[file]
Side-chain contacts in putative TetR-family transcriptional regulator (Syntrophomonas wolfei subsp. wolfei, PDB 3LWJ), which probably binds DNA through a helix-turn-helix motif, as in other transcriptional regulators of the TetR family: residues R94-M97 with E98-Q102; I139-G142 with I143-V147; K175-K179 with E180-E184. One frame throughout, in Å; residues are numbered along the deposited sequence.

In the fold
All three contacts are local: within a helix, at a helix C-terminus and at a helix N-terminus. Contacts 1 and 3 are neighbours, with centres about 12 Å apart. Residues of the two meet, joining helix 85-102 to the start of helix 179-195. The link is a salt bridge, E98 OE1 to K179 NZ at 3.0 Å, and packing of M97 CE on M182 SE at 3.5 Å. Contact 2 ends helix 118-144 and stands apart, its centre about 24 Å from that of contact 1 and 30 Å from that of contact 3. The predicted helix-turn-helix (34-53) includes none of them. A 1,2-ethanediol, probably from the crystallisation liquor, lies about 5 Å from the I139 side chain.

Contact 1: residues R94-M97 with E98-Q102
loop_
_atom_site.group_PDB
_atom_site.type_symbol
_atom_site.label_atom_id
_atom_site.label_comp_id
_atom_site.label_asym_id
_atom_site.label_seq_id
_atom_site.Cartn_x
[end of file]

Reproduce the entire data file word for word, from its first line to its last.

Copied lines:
Side-chain contacts in putative TetR-family transcriptional regulator (Syntrophomonas wolfei subsp. wolfei, PDB 3LWJ), which probably binds DNA through a helix-turn-helix motif, as in other transcriptional regulators of the TetR family: residues R94-M97 with E98-Q102; I139-G142 with I143-V147; K175-K179 with E180-E184. One frame throughout, in Å; residues are numbered along the deposited sequence.

In the fold
All three contacts are local: within a helix, at a helix C-terminus and at a helix N-terminus. Contacts 1 and 3 are neighbours, with centres about 12 Å apart. Residues of the two meet, joining helix 85-102 to the start of helix 179-195. The link is a salt bridge, E98 OE1 to K179 NZ at 3.0 Å, and packing of M97 CE on M182 SE at 3.5 Å. Contact 2 ends helix 118-144 and stands apart, its centre about 24 Å from that of contact 1 and 30 Å from that of contact 3. The predicted helix-turn-helix (34-53) includes none of them. A 1,2-ethanediol, probably from the crystallisation liquor, lies about 5 Å from the I139 side chain.

Contact 1: residues R94-M97 with E98-Q102
loop_
_atom_site.group_PDB
_atom_site.type_symbol
_atom_site.label_atom_id
_atom_site.label_comp_id
_atom_site.label_asym_id
_atom_site.label_seq_id
_atom_site.Cartn_x